My friend Bethany gave me Barack Obama’s Dreams From My Father: A Story of Race and Inheritance for Christmas. I was deeply grateful, and proceeded to demonstrate my gratitude by reading it over a 3-4 day period. The book was surprisingly long (over 400 pages) yet held my attention strongly throughout. Obama, writing ten years ago after being named the first black editor of the Harvard Law Review, describes the development of his own unique racial identity as the son of an African man and American woman. He uses flowing, descriptive prose that is unsentimental yet thought-provoking, while avoiding many clichés.
Raised mostly by a middle class white family consisting of his mother and maternal grandparents, Obama may not have much in common with African Americans born into poverty or inner cities. His identity was shaped largely while his father was absent; sadly, this may be the one feature in which he has the most in common with young African Americans. Learning about his father’s true history, which differed substantially from the idealized version his mother and others painted for him while he was young, is the central theme of Dreams. In the spaces in between Obama talks about drugs, black nationalism, racism, education, America, idealism, community organizing, and Africa.
One of the most memorable passages to me came near the end, when Obama paraphrases a narrative of the past ten generations of his African family told to him by his paternal grandmother during a visit to his ancestral home in Kenya. This tale, encompassing everything from Luo tribal life prior to the arrival of the British through colonialism and the efforts and failures of his own grandfather and father, is one of the most poignant sketches I’ve read of the process of change in recent African history.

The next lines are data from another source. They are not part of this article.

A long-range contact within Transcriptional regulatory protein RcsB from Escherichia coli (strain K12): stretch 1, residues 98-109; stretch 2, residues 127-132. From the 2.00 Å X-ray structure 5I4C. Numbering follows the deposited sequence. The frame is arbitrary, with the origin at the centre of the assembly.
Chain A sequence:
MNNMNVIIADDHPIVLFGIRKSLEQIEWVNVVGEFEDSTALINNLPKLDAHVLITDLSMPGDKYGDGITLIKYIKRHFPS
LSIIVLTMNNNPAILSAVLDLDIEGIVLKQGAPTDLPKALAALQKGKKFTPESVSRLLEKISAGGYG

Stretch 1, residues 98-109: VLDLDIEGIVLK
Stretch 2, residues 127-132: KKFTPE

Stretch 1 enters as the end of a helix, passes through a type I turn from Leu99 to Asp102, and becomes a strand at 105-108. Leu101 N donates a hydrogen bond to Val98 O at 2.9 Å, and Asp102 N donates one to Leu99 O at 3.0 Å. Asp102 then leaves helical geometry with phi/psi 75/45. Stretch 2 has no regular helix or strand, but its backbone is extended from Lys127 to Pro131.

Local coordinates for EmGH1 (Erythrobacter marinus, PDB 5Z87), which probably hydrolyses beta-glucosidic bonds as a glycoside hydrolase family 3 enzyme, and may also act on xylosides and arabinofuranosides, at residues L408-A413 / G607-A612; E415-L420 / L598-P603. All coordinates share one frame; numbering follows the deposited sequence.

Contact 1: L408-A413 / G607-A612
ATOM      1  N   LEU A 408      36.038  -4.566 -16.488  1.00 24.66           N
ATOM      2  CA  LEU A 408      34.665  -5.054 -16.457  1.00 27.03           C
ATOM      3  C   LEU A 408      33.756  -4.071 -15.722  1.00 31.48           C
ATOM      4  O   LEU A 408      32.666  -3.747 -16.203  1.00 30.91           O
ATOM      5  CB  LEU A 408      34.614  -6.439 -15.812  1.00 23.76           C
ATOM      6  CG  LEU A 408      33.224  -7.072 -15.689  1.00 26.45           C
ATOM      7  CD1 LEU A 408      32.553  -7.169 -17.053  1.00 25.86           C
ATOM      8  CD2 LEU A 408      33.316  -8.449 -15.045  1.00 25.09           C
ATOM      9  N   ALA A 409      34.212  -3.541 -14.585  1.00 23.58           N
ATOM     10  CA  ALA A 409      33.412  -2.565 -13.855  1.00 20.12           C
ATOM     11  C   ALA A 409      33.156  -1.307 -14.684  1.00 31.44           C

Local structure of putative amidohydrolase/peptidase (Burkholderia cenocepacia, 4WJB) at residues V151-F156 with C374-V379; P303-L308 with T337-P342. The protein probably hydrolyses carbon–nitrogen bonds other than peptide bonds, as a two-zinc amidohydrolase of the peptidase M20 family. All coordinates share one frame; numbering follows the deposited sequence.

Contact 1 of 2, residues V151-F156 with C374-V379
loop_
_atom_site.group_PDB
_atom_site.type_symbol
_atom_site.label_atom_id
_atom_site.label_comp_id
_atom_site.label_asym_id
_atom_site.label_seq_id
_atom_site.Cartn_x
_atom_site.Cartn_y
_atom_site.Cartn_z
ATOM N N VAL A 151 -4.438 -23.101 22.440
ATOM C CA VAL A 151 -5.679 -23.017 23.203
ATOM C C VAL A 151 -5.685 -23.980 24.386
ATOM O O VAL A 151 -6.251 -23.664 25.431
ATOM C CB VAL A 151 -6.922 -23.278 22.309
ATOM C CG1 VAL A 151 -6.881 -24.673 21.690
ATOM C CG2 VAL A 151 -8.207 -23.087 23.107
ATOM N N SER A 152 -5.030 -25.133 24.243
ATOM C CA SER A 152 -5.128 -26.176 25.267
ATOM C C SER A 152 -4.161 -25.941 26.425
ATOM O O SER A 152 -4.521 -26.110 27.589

Perhaps one of the reasons the book appealed to me is that it is the story of a young, idealistic man finding his place in the world. While I don’t have the same inner need to define my racial identity, my own interest in race stems mostly from time I’ve spent in other countries, especially in Africa. I can honestly (and sadly?) say that I never really thought about race in America much until I had been to Ghana and South Africa, especially the latter. Being able to see the racial divides of other countries as an outsider helped to change my perception of the role of race and class in American society, bringing into focus important aspects of our respective and collective cultures that white boys like me tend to discount as irrelevant.Obama’s sense of community and the need for public service are traits I admire. He writes about America and community and service and the world in a way that brings out the best in the reader. I don’t think I’m the only one who has read Obama’s account and felt some level of connection to him for his ideals. Working as a community organizer for several years in gang-infested projects on the south side of
Chicago, Obama embodies the ideal of a socially-conscious grassroots organizer who actively works against deteriorating influences in our country’s inner cities. His efforts, regardless of their success, seem worthy of emulation. Call the idealism what you want—optimism (even the paranoid variety) or the audacity of hope—but to me it remains the most central, redeeming aspect of the American worldview.